Legislation 

2022 Legislative Session

S.201, Ban on Leghold Traps


S.281, Ban on Coyote Hounding


S.129, Make VT Fish & Wildlife Board Advisory Only

H.172, An act relating to trapping and hunting This is the bill that sought to ban recreational trapping and bear hounding, which was obviously a huge lift. We were advised by the bill sponsor, Rep. Jim McCullough, that there won't be enough time this year to continue testimony and move this bill. It'll be interesting if any new bills are introduced this year addressing components of McCullough's bill. All of your hard work advocating for this bill last year was not lost. Legislators know that this is an issue that is important to Vermonters and we aren't going away! 


H.411, An act relating to the retrieval and disposal of wild animals We are excited that this bill that seeks to ban wanton waste of wildlife will be taken up soon and put out for a vote! If this legislation passes it'll be one of the strongest in the country! Learn more about the bill here. 

H.316, An act relating to control over hunting dogs While we prefer to see bear hounding banned altogether, H.316 seeks to better define what control of dogs means and would require bear hound hunters to be within visual and verbal command of their hounds. Currently, hounders are often miles away in their trucks monitoring the hounds' activity with a handheld GPS device. We are not sure if this bill will be taken up. 

S.129,  An act relating to the management of fish and wildlife  Our members know that we have long had concerns with the insular and undemocratic way in which the Fish & Wildlife Board (FWB) operates—this bill seeks to fix that! The bill would require broader representation on the FWB, as well as make it an advisory body only. If you haven't listened to our podcast yet on this topic, you can tune in here. Stay tuned for future alerts on this vital piece of legislation as we suspect there will be a hearing.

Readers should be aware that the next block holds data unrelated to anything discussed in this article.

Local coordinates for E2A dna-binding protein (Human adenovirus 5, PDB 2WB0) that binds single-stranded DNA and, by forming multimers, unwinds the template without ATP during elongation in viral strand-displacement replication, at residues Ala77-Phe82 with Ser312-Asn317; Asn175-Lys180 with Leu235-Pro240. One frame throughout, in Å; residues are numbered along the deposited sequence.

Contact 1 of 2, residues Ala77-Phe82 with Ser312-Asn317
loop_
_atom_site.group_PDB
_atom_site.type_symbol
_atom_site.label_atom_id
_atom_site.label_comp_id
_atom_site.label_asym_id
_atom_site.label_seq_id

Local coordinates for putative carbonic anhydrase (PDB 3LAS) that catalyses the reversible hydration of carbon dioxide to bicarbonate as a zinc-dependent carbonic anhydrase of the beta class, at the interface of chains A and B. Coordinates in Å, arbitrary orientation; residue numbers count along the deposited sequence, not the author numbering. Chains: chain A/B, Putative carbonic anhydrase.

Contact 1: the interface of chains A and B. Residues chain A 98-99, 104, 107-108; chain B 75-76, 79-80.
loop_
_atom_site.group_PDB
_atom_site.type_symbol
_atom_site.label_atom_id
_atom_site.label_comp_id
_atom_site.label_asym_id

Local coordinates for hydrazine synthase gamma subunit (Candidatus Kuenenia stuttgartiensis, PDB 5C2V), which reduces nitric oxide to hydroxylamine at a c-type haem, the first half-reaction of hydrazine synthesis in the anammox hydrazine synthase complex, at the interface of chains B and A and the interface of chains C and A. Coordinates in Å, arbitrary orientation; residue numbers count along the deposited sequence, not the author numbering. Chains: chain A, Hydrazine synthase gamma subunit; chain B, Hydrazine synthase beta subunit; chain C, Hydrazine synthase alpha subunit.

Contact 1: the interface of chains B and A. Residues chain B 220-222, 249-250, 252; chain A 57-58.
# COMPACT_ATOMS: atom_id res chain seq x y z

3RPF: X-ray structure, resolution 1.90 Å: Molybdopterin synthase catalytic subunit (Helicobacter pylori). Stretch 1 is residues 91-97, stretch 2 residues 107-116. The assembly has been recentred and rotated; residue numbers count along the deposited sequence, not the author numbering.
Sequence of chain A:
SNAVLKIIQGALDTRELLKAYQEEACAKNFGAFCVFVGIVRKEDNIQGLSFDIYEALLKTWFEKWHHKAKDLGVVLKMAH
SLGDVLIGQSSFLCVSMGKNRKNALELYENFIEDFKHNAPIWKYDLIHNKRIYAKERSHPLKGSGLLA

• S.151, An act relating to the posting of land with paint markings. This legislation sponsored by Senator Pollina eases the burden of landowners posting their land. The legislation mirrors Maine's purple paint law and would only require landowners to "post" their land once and it's done! No more signs being torn down and annual posting requirements that are oftentimes impossible for many landowners to adhere to. If passed, Vermont would join 15 other states that have this law. 

• (No number yet) Legislation sponsored by Rep Satcowicz prohibits the poisoning of wildlife and also better defines when landowners can kill wildlife on their property. The way the law currently reads under title 10 V.S.A. §4828, allows for an open season on foxes, bobcats, otters and other furbearers. No bill number yet, but stay tuned! Learn more here.

If you would like more information on any of these bills, please email us at info@protectourwildlifevt.org

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Above: Vermont Statehouse, Montpelier, April 8, 2015 

 
POW Correspondence/Testimony on Legislation

December 09, 2018

Protect Our Wildlife Urges Governor to Appoint Non-Hunters/Trappers to the Fish & Wildlife Board

April 20, 2018

POW Testimony on bill H.636 4.20.2018...

February 09, 2017

POW Letter to the Interagency Committee on Administrative Rules

Re: Concerns we have with the application entitled Furbearer Species Rule.

September 01, 2016

POW Letter Regarding Trapping Petition

June 02, 2016

Vermont Fish & Wildlife Department

Bobcat season extension follow-up

May 18, 2016

Vermont Fish & Wildlife Department

Bobcat season extension

February 09, 2016

Fish and Wildlife Committee

Please reload

 
Taped Fish and Wildlife Department Board Meetings

September 21, 2016 and October 19, 2016

December 21, 2016

February 22, 2017

February 21, 2018 Fox Petition Presented

POW commentary on Otter & Bobcat Trapping Extension Proposal

 
Talking Points for Discussions with Legislators

Trapping

Coyotes

Nuisance Wildlife Trapping

Hounding

Bear Hounding

 

Trapping